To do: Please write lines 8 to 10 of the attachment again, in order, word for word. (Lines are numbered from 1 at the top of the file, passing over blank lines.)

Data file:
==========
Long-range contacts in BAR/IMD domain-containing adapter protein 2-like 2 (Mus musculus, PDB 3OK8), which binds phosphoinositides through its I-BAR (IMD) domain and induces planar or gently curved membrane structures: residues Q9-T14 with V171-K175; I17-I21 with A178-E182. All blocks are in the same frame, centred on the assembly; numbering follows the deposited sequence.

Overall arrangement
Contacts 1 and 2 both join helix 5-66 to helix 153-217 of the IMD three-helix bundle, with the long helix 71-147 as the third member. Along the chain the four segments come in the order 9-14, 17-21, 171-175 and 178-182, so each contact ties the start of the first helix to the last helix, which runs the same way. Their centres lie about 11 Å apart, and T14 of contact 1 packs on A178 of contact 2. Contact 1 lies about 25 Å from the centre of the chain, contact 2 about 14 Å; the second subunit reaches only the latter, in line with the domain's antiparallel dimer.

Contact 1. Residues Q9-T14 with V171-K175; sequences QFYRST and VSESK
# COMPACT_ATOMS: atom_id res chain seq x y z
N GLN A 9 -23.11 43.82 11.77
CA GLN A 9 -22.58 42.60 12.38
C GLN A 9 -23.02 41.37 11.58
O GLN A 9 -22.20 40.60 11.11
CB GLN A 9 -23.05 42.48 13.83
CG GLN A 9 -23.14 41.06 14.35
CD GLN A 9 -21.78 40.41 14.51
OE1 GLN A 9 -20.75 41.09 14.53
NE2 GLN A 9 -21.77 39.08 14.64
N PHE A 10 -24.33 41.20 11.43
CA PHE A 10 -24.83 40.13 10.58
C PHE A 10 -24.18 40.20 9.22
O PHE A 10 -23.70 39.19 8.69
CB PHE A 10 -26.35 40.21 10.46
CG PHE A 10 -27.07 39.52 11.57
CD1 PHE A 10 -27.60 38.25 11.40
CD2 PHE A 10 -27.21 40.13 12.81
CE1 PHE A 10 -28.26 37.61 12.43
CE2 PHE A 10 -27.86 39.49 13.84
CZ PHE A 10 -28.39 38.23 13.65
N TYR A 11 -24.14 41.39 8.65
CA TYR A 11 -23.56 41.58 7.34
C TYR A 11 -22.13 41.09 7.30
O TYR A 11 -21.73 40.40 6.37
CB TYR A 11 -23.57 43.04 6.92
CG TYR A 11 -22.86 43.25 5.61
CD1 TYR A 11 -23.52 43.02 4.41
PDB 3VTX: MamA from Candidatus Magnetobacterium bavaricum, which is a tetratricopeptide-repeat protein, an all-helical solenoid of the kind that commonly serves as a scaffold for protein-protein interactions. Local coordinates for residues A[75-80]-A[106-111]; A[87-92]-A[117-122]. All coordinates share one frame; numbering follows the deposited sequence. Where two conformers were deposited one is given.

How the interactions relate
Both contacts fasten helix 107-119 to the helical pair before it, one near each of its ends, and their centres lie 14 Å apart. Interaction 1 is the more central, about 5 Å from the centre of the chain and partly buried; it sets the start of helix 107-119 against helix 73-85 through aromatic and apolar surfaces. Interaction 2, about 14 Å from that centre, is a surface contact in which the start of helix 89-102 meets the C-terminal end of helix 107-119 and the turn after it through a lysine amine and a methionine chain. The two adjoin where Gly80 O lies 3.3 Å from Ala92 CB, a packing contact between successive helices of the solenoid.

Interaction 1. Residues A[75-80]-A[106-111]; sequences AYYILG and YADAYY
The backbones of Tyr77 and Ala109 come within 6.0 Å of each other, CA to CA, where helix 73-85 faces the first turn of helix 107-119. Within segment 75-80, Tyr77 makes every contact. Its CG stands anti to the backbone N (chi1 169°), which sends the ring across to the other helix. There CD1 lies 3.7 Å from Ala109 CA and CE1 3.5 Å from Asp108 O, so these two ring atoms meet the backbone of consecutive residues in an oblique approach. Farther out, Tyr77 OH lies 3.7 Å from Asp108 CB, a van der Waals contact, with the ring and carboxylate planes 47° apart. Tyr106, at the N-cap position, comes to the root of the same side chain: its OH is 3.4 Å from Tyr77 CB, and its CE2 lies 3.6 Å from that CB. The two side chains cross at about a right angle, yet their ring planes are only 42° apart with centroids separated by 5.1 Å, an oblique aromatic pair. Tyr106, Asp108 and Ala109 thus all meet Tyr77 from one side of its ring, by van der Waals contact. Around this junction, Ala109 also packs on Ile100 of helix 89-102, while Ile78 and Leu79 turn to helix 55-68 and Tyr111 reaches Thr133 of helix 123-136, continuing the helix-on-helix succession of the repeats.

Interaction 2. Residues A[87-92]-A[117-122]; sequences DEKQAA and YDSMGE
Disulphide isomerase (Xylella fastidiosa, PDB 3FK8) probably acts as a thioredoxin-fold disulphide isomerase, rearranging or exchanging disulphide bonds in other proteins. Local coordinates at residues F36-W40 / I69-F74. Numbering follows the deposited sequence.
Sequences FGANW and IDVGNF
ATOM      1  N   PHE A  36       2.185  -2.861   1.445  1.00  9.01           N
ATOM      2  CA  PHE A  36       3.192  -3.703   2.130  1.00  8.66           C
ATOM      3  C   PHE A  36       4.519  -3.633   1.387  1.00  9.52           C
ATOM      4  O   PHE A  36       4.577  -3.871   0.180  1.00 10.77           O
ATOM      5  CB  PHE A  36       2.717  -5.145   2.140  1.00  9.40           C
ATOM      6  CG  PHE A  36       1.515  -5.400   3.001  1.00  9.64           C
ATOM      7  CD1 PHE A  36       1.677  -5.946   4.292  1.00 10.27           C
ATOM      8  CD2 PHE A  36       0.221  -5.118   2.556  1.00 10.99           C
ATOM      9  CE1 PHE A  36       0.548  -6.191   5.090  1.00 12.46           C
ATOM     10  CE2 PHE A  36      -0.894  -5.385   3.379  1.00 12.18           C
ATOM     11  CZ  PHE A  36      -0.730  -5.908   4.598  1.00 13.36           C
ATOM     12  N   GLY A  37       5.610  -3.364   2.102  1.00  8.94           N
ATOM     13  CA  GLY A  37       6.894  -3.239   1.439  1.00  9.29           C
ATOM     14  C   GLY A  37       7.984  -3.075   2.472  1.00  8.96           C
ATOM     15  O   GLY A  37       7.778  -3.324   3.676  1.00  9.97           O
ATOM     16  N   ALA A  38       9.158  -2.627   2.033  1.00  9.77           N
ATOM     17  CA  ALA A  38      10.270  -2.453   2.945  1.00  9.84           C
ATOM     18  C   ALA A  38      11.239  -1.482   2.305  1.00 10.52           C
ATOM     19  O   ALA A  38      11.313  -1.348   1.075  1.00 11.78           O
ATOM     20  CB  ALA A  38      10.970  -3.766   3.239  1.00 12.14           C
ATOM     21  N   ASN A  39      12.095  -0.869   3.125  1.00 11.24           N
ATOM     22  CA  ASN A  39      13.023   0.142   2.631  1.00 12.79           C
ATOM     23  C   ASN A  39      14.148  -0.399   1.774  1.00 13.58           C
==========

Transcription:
C GLN A 9 -23.02 41.37 11.58
O GLN A 9 -22.20 40.60 11.11
CB GLN A 9 -23.05 42.48 13.83